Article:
1. If I put a piece of Iron by a magnet, it's attracting pole, will force the the iron to attach to the magnet - true or false?

If I put a piece of Iron by a magnet, it's opposite pole, the the iron will not attach to the magnet - true or false?

If I was too put two magnets together, reverse polarities, leaving a small gap, then tried to put the iron into the gap, the iron would be deflected?

2.

3. Originally Posted by theorist
If I put a piece of Iron by a magnet, it's attracting pole, will force the the iron to attach to the magnet - true or false?
True.

If I put a piece of Iron by a magnet, it's opposite pole, the the iron will not attach to the magnet - true or false?
False. Both poles will attract a piece of iron.

If I was too put two magnets together, reverse polarities, leaving a small gap, then tried to put the iron into the gap, the iron would be deflected?
Both magnets would stick to the piece of metal. (Depending what you mean by "reverse polarities", I suppose.)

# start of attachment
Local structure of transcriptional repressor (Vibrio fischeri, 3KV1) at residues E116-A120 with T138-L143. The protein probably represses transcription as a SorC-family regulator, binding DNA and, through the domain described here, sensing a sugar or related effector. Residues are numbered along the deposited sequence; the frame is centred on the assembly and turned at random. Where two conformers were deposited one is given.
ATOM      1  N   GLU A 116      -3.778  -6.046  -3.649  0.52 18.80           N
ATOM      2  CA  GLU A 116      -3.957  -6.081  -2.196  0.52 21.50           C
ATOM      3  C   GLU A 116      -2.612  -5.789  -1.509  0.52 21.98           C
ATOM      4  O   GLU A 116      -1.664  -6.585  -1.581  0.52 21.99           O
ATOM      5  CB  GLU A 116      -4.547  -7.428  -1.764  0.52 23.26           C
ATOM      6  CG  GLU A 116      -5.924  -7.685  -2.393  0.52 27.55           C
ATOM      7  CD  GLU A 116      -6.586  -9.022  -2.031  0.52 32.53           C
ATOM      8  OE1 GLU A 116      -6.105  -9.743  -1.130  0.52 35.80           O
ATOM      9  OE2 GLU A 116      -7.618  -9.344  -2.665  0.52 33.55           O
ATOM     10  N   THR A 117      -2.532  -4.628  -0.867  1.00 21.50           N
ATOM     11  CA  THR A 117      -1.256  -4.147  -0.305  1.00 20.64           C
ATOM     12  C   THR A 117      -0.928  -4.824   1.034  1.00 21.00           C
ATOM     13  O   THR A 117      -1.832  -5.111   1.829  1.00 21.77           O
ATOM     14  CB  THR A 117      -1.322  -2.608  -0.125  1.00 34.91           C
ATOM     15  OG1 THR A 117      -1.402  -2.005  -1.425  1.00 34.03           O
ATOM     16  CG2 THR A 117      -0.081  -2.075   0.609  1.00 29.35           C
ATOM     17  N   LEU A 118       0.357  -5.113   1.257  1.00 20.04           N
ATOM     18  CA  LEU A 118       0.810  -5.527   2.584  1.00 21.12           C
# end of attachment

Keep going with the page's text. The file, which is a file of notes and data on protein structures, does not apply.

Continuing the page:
4. This one is simple enough that you should just try it and see. Go by Hobby Lobby (or wherever) and get a cheap horseshoe magnet so it'll be easy to hang something in the middle.

5. Agree with both answers. But by all means get some magnets and play with them, just cause they are fun.

6. Originally Posted by Sealeaf
But by all means get some magnets and play with them, just cause they are fun.
I've never seen the attraction in magnets.

7. Obviously your magnetic personality is the wrong polarisation

8. Here goes Bob again pouncing on other's posts. Anyway my question: Take a bar magnet attract a bar of iron to either pole. The end, of the bar is now magnetic? Is there a loss of magnetic power? If so what would be the distance/power relation? Then if you put the same pole of a differant magnet to the end of the iron bar would it repell?

9.

10. Originally Posted by Sealeaf
Agree with both answers. But by all means get some magnets and play with them, just cause they are fun.
Agree. Get some magnets from Stanford Magnets or whatever will help you figure out things immediately.

11. Where does the kinetic energy that moves metal in a magnetic field come from? What kind of energy transfer is taking place when a compass needle spins or a piece of iron is pulled across a table?

12. As I understand it, the same way a body has potential energy due to it's position in a gravitational field that can be converted to kinetic energy when it is dropped, magnetic materials have potential energy in the presence of an electromagnetic field which can be converted into kinetic energy when they are allowed to move in the field.

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